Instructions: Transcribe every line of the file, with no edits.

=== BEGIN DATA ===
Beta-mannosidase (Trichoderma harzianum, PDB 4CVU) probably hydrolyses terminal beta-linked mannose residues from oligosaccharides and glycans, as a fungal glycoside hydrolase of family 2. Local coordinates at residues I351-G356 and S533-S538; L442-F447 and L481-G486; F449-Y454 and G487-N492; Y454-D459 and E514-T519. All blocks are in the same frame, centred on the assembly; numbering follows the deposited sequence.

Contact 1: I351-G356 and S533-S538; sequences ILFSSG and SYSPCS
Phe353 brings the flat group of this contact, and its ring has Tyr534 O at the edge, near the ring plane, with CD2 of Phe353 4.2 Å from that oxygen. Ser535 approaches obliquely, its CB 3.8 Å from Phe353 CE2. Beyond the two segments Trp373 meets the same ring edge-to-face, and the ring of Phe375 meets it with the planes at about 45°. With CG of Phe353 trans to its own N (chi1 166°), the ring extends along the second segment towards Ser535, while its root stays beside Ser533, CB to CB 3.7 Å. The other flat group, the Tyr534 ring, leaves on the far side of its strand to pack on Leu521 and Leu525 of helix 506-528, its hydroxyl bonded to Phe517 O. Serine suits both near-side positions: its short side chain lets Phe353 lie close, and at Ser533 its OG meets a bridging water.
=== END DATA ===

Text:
Beta-mannosidase (Trichoderma harzianum, PDB 4CVU) probably hydrolyses terminal beta-linked mannose residues from oligosaccharides and glycans, as a fungal glycoside hydrolase of family 2. Local coordinates at residues I351-G356 and S533-S538; L442-F447 and L481-G486; F449-Y454 and G487-N492; Y454-D459 and E514-T519. All blocks are in the same frame, centred on the assembly; numbering follows the deposited sequence.

Contact 1: I351-G356 and S533-S538; sequences ILFSSG and SYSPCS
Phe353 brings the flat group of this contact, and its ring has Tyr534 O at the edge, near the ring plane, with CD2 of Phe353 4.2 Å from that oxygen. Ser535 approaches obliquely, its CB 3.8 Å from Phe353 CE2. Beyond the two segments Trp373 meets the same ring edge-to-face, and the ring of Phe375 meets it with the planes at about 45°. With CG of Phe353 trans to its own N (chi1 166°), the ring extends along the second segment towards Ser535, while its root stays beside Ser533, CB to CB 3.7 Å. The other flat group, the Tyr534 ring, leaves on the far side of its strand to pack on Leu521 and Leu525 of helix 506-528, its hydroxyl bonded to Phe517 O. Serine suits both near-side positions: its short side chain lets Phe353 lie close, and at Ser533 its OG meets a bridging water.